Wednesday, December 07, 2016

Usambara Mountains

Helen doesn't like it when i get too grumpy but on this occasion I think she agrees with me.  We have a number of complaints about this section of the holiday, it was in truth the only disappointing part.

The planned eight-hour drive was never going to be any less than ten hours.  Our driver was super-super cautious which made progress at times agonisingly slow.   We stopped in Arusha city centre to meet someone from Simba Safaris who wanted to talk to us about the food incident in Tarangire but didn't have anything to say, we even had to buy our own tea and coffee in the hotel he picked to meet us at, which cost us an hour and made an already over long day even longer.

Our driver din't know where the lodge was and eventually having taken a couple of wrong turns gave in to our pressure and called the lodge, twice for directions.

On arrival at Muller's Mountain Lodge the place was dark, no power.  They did have a generator but it wasn't on.   They used wood to heat the water but hadn't put that on either.   The swaying manager stank of booze, this was at dusk so 6:45pm,  His approach seemed to be to bully and shout at his hard-working staff.  We were put at the top of an unlit path, some distance from the lodge, even though we were the only guests.   The water wasn't on in the room.

I went down to the lodge and spat my dummy.  We got moved to a better room, closer to the lodge, still no light or hot water though.  No wifi either as the manager hadn't topped up the service.  It was also the only place we stayed that didn't know in advance we were vegetarian, rather they did but the manager had forgotten.   Cue food preparation panic, so you don't eat meat?  No.   Chicken?  no.  Fish?  No.   Sigh.  Given all this they still served chicken.

The grounds have a lot of rubbish, the windows don't fit and are in poor repair,  At one meal the manager who by this time knew we weren't happy came in, drunk again and demanded to know what the problems were.  Given he was the problem we demurred.   We did however compliment three members of the team all of whom were then harried and shouted at until they came and stood sentinel and watched us eat our dinner.   We were so uncomfortable we couldn't finish our food.

I could go on.

We also had a magical time briefly, when the manager had disappeared on our second and thankfully last night (he really did disappear, the staff had no idea where he had gone so we had to settle our bill with them the following morning), sat by the big fire, drinking beer, listening to reggae and 'bongo flavour' pop and watching a small laser show projected into a nearby tree.   We almost forgot where we were...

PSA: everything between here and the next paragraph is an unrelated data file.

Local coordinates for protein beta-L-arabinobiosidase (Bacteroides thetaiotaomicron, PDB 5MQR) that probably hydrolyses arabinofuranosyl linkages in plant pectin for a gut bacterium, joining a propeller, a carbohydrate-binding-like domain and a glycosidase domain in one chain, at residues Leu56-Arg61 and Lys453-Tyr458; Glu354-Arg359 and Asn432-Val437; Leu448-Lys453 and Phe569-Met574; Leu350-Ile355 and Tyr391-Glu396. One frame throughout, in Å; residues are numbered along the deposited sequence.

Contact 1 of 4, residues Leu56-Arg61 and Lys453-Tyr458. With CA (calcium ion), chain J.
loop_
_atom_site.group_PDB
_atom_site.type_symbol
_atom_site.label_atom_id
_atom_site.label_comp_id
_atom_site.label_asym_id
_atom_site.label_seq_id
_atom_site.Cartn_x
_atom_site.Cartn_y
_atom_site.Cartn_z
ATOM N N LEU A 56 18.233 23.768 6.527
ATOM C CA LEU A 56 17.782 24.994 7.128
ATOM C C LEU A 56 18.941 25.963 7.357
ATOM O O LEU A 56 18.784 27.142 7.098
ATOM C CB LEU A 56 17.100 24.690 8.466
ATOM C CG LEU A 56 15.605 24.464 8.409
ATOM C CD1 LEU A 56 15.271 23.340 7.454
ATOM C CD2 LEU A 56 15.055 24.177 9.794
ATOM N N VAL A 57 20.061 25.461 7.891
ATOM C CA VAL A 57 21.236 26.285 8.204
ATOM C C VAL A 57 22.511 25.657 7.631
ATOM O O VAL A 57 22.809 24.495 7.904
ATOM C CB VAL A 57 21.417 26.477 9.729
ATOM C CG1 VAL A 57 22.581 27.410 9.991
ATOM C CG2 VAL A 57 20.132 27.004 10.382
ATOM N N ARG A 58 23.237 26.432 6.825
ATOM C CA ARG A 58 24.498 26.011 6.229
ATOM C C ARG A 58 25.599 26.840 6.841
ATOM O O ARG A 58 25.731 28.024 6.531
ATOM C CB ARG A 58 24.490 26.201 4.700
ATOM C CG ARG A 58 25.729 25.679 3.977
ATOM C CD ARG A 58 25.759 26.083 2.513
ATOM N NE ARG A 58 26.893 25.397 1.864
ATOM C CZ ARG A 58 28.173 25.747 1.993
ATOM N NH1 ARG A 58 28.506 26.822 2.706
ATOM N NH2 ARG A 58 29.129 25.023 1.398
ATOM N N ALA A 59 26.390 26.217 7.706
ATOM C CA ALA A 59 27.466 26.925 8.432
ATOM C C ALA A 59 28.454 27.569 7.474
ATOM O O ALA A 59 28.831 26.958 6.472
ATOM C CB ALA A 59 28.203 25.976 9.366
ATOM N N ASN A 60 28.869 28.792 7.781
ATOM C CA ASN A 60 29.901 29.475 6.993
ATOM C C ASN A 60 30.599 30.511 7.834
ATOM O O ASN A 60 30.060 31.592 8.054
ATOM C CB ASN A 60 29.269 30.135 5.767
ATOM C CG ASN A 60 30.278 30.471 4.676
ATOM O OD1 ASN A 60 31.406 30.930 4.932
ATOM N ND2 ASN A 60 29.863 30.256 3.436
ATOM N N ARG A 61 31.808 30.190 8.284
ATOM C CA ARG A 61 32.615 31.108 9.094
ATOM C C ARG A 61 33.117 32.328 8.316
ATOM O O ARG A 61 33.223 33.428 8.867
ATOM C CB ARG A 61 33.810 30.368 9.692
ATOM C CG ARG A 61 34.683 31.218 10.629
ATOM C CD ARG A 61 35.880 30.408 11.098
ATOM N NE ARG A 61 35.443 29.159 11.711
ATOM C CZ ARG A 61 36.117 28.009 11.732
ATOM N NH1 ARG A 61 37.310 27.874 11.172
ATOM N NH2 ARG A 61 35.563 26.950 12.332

We did see some great species around the lodge, including Eastern Double-collated Sunbird:

Baglafecht Weaver:

African Grey Flycatcher:

We booked a birding drive the following morning, rather a drive with our driver and vehicle, and the lodge provided bird guide to a nearby nature reserve.  This promised to be a key birding day on the trip but again the lodge manager struck.   The bird guide was utterly hopeless.  He had a very old and incomplete book and knew about three of the local bird species.  We identified a lot more than he did.  He also gravitated to Helen a lot which made her uncomfortable.  Our walk into the reserve was therefore a lot less productive than hoped and more frustrating and uncomfortable.   Given the potential bird species in the area we really did blow this part of our holiday.

The fog was lifting as we drove to the reserve:

We saw African Tailorbird close to the reserve entrance:

On the walk we added Bar-throated Apalis:

Black Cuckoo-Shrike:

Common Waxbill:

Grey-olive Greenbul:

At an abandoned sawmill Red-rumped Swallow settled between feeding flights:

Streaky Seedeater:

A bird we really wanted to see and were delighted to do so, White-starred Robin:

One thing our guide was good at spotting were the local Chameleons, he pointed out all of these for us:

The walk as I said though was mostly a waste of time.   The target species he assured us was at the destination (Usambara Weaver) was nowhere to be seen.   We didn't in fact see a single one of many potential endemic species.  Anyway enough grumbling.  We spent the afternoon back in the grounds, seeing what i think is a melanistic African Goshawk:

Montane White-eye:

Pallid Honeyguide:

and the abundant Pied Crow atop one of the rooms:

Another long journey awaited us the following day....


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